This post was originally published here by (ISC)² Management.
One of the toughest challenges of cybersecurity is to raise awareness among users. Technology solutions are instrumental in achieving a solid security posture, but they only get you so far. There’s always the risk a user will make a split-second bad decision and open the door to attack.
User awareness was the topic of a recent (ISC)² webcast, Delivering Security Awareness that Works. Participants shared their experiences in modifying user behavior and the challenges they face on a daily basis to save users from their own potentially harmful actions.
One theme quickly emerged: Cybersecurity teams must be on their toes. Users pose different levels of risk, so cyber pros have to figure out who’s most vulnerable based on various factors, such as behavior, job responsibilities, location and timing. Understanding risk propensity makes it possible to quantify risk and determine what resources are needed.
Sometimes, panelists agreed, risk originates in unlikely places. A common phenomenon involves IT workers who don’t think they are as vulnerable to cyber threats because of their work. They don’t take all the necessary precautions and end up contributing to the problem. The same occurs with high-level executives, who feel immune to threats because of their positions.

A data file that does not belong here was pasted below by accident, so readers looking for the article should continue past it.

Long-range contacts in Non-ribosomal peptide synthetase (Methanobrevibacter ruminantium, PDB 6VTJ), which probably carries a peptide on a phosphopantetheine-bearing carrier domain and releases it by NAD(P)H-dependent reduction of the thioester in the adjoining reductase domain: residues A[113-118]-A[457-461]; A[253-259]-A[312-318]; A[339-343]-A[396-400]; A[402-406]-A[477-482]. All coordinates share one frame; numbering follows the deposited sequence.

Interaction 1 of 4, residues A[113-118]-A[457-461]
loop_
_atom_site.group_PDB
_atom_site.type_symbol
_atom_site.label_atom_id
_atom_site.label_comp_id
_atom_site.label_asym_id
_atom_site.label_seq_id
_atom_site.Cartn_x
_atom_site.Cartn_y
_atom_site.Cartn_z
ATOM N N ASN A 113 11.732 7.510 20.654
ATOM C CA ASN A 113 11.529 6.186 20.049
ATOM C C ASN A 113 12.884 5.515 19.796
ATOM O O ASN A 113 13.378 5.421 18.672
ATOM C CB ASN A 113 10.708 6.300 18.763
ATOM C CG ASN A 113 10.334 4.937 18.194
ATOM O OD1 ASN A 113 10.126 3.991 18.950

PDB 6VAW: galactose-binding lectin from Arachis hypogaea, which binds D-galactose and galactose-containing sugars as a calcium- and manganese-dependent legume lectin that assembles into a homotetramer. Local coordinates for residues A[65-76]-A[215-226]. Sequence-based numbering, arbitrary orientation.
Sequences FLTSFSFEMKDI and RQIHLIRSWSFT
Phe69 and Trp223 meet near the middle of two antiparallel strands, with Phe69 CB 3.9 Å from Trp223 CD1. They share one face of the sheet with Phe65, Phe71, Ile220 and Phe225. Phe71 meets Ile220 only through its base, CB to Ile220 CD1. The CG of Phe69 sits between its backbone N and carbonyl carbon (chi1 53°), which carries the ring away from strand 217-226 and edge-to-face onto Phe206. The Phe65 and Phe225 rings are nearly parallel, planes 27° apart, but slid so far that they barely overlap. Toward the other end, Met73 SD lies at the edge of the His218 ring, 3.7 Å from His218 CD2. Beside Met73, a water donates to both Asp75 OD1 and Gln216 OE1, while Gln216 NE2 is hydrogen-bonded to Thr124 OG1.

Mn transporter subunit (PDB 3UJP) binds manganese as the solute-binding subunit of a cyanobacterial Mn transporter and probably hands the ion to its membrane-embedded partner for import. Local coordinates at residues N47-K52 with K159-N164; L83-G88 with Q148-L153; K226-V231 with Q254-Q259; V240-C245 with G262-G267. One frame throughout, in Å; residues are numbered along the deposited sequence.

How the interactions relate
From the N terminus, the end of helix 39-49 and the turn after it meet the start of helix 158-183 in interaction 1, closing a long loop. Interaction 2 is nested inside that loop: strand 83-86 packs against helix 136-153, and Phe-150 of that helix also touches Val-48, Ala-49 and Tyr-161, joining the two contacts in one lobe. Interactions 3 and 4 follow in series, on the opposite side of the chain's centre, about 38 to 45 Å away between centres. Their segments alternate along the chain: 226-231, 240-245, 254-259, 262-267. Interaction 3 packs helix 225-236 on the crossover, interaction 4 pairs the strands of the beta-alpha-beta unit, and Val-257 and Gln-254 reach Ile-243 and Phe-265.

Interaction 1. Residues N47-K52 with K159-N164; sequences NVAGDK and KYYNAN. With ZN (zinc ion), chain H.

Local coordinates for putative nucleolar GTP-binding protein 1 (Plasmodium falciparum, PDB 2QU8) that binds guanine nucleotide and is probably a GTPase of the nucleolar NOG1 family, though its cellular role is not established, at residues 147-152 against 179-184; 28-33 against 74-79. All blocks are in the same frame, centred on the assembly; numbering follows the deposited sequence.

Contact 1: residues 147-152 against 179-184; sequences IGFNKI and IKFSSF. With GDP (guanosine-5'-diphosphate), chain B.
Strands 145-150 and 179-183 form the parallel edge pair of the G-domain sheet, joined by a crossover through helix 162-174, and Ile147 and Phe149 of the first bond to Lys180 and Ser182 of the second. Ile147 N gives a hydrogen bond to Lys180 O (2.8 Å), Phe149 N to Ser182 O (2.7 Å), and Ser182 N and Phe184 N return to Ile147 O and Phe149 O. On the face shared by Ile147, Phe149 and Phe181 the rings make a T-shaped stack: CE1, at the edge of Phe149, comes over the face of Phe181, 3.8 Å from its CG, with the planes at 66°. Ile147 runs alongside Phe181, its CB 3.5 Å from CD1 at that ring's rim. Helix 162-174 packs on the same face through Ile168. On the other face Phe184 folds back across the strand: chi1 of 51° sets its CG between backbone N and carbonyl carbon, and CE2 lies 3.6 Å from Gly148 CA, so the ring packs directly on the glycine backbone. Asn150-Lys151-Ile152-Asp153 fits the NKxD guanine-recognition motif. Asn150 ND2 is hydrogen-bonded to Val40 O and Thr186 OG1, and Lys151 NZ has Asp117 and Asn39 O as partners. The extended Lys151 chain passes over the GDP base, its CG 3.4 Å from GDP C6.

In such situations, users have to be shown the potential consequences of their actions so they understand they aren’t immune to cyber threats.
Suggestions on how to improve security awareness were plentiful during the webcast, both from panelists and audience members. The primary goal of awareness is to prevent cyber attacks, but it requires a lot of effort to modify user behaviors.
It isn’t enough to just force people to attend training sessions once a year. Raising awareness requires engaging users on an ongoing basis so they become conditioned to new behaviors. Among the ideas discussed were short instructional videos of no more than three minutes, phishing simulations, games and searchable libraries that make it easy for users to find the information they need.
There was a suggestion to get personal. Don’t underestimate the power of “me” in raising security awareness. Rather than overly focus on protecting the organization, demonstrate to users the consequences of a bad decision – to themselves, their own hard work and ultimately, the company. Bringing awareness at a personal level makes it easier to understand what’s at stake.
Panelists also suggested using humor and the “repetition is learning” approach. Keep reminding users of safe computing practices. For instance, every time users get a password reset request, include a reminder of what makes a strong password. In another example, one company handed out stickies printed with the message, “don’t write your password on this.”
Panelists and audience members also discussed rewarding users for good security practices. One company had the “Red Stapler Security Award,” given monthly to an employee outside the security team for security-related actions. The award included a Swingline red stapler and lunch with the CISO.
To hear the complete webcast and pick up some valuable pointers on raising security awareness, click here.